Age of Live Kidney Donor Makes Little Difference in Organ's Health
Researchers hope finding will increase participation in 'kidney-swap' transplants
THURSDAY, March 22, 2012 (HealthDay News) -- The age of a live kidney donor has little effect on the long-term health of a transplanted kidney in recipients older than age 39, a new study says.
The findings should encourage more people to participate in living donor paired-exchange programs ("kidney swaps"), said Dr. John Gill, of the University of British Columbia in Vancouver, and colleagues.
In kidney-swap programs, a donor whose kidney isn't compatible with a loved one who needs a new kidney instead donates a kidney to a stranger. In return, the donor's loved one receives a kidney from someone else.
The researchers analyzed data from all adult kidney transplants from living donors that were performed in the United States between January 1988 and December 2003. Follow-ups continued through September 2007.
The age of the kidney donors, which ranged from 18 to 64 years, had minimal effect on the survival of transplanted kidneys in recipients older than age 39. Recipients ages 18 to 39 benefited the most when they received kidneys from donors in the same age group.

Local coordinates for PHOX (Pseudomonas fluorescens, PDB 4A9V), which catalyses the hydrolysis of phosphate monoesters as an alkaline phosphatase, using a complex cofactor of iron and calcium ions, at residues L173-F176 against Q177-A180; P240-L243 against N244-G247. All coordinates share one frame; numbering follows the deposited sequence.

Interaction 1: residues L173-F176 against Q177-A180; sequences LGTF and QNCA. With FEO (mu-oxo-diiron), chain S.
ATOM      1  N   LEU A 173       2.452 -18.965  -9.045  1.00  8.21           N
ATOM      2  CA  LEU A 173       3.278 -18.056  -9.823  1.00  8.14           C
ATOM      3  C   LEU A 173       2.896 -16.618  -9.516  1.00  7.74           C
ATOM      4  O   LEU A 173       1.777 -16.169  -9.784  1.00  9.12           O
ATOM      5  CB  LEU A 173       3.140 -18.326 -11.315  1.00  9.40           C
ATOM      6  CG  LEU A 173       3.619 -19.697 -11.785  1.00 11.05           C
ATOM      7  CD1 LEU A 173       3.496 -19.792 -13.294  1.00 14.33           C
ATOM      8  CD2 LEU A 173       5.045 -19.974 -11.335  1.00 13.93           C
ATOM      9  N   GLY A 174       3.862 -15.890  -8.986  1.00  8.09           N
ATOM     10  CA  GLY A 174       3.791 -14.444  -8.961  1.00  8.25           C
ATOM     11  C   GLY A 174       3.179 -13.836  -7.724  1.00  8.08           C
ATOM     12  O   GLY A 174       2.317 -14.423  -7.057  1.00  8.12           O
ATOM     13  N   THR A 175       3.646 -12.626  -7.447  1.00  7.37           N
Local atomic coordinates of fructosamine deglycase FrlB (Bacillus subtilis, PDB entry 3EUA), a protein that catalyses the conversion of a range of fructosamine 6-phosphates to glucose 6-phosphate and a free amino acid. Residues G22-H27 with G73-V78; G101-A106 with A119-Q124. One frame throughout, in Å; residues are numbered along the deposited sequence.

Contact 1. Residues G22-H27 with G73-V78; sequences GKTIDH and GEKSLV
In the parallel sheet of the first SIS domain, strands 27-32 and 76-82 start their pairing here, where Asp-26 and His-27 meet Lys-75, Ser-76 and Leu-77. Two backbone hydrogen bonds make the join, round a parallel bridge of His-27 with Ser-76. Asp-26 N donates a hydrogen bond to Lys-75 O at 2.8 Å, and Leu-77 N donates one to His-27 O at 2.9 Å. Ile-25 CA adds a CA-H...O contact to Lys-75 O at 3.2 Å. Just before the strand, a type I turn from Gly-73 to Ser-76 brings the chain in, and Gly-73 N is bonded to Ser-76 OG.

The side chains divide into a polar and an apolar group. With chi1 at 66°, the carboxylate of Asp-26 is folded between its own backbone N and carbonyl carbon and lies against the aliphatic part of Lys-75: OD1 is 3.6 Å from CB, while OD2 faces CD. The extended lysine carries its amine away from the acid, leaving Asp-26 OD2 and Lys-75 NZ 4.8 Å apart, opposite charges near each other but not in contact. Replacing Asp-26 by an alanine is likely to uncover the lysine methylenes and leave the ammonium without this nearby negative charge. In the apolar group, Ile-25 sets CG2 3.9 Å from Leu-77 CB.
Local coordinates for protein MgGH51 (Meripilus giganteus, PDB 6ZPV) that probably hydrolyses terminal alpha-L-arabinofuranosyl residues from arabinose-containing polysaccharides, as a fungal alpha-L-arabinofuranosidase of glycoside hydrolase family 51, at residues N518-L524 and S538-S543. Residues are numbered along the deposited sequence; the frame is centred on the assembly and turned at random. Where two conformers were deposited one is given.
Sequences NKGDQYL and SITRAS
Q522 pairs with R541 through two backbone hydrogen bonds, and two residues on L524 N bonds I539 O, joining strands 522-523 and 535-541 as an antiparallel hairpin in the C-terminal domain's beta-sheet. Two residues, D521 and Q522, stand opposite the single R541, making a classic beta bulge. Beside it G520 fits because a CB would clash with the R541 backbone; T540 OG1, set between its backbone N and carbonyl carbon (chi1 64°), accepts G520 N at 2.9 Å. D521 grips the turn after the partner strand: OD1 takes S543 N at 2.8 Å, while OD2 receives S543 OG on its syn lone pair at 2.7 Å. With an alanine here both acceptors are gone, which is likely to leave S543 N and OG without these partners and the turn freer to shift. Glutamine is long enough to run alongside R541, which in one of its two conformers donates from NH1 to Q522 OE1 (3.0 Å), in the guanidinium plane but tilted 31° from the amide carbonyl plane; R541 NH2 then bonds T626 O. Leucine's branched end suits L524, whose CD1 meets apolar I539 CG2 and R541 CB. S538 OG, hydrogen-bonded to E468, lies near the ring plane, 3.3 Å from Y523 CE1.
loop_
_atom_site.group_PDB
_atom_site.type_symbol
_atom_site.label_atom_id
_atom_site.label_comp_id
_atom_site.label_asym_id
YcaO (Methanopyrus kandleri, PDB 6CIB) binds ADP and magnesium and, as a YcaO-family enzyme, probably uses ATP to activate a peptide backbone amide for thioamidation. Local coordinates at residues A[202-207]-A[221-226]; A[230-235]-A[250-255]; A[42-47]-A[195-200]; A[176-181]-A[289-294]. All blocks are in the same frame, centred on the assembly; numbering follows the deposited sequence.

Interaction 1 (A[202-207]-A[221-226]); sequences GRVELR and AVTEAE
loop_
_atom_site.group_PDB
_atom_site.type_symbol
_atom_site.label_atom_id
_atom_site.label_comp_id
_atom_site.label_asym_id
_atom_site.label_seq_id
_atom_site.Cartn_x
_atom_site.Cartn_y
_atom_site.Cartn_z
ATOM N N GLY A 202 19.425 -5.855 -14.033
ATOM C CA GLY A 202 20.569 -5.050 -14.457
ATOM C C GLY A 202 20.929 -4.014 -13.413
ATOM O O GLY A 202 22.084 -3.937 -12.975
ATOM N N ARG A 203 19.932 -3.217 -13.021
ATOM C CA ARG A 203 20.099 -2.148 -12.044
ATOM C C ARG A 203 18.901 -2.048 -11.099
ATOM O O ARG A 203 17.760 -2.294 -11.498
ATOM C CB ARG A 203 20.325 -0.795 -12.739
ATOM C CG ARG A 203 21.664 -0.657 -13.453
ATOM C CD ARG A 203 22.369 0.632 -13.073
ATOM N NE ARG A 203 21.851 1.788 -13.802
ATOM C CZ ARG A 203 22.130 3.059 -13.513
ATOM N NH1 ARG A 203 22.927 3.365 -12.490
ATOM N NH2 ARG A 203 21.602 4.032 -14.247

The study appears online March 22 in the Clinical Journal of the American Society of Nephrology.
"This information should help increase participation and efficiency of living donor paired-exchange programs because it alleviates patient concerns about receiving a kidney from an older-aged living donor," Gill said in a journal news release.
Nearly 90,000 people in the United States are waiting for a kidney transplant, according to the release, and many will die before a suitable kidney becomes available. Kidney-swap programs help increase the donor pool.
The National Kidney Foundation has more about kidney transplantation.